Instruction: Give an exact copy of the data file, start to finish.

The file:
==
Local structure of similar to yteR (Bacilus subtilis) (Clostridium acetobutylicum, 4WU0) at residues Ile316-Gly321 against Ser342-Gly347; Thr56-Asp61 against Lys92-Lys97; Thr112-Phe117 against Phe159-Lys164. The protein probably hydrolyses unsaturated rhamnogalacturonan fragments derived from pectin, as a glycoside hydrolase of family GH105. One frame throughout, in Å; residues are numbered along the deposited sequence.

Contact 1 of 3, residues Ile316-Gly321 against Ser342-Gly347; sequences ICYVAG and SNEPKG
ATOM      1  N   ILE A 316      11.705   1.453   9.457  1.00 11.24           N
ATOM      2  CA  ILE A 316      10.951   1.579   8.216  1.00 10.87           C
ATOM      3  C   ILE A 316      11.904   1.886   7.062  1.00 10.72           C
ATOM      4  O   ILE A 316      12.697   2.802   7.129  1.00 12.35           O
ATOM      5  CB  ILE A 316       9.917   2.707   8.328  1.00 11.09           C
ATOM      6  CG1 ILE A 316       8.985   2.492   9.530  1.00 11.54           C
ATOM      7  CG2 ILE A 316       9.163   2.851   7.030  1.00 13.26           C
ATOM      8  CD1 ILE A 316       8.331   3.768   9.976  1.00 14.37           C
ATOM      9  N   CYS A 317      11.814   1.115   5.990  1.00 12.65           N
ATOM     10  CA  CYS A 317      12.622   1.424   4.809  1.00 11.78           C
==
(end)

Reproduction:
Local structure of similar to yteR (Bacilus subtilis) (Clostridium acetobutylicum, 4WU0) at residues Ile316-Gly321 against Ser342-Gly347; Thr56-Asp61 against Lys92-Lys97; Thr112-Phe117 against Phe159-Lys164. The protein probably hydrolyses unsaturated rhamnogalacturonan fragments derived from pectin, as a glycoside hydrolase of family GH105. One frame throughout, in Å; residues are numbered along the deposited sequence.

Contact 1 of 3, residues Ile316-Gly321 against Ser342-Gly347; sequences ICYVAG and SNEPKG
ATOM      1  N   ILE A 316      11.705   1.453   9.457  1.00 11.24           N
ATOM      2  CA  ILE A 316      10.951   1.579   8.216  1.00 10.87           C
ATOM      3  C   ILE A 316      11.904   1.886   7.062  1.00 10.72           C
ATOM      4  O   ILE A 316      12.697   2.802   7.129  1.00 12.35           O
ATOM      5  CB  ILE A 316       9.917   2.707   8.328  1.00 11.09           C
ATOM      6  CG1 ILE A 316       8.985   2.492   9.530  1.00 11.54           C
ATOM      7  CG2 ILE A 316       9.163   2.851   7.030  1.00 13.26           C
ATOM      8  CD1 ILE A 316       8.331   3.768   9.976  1.00 14.37           C
ATOM      9  N   CYS A 317      11.814   1.115   5.990  1.00 12.65           N
ATOM     10  CA  CYS A 317      12.622   1.424   4.809  1.00 11.78           C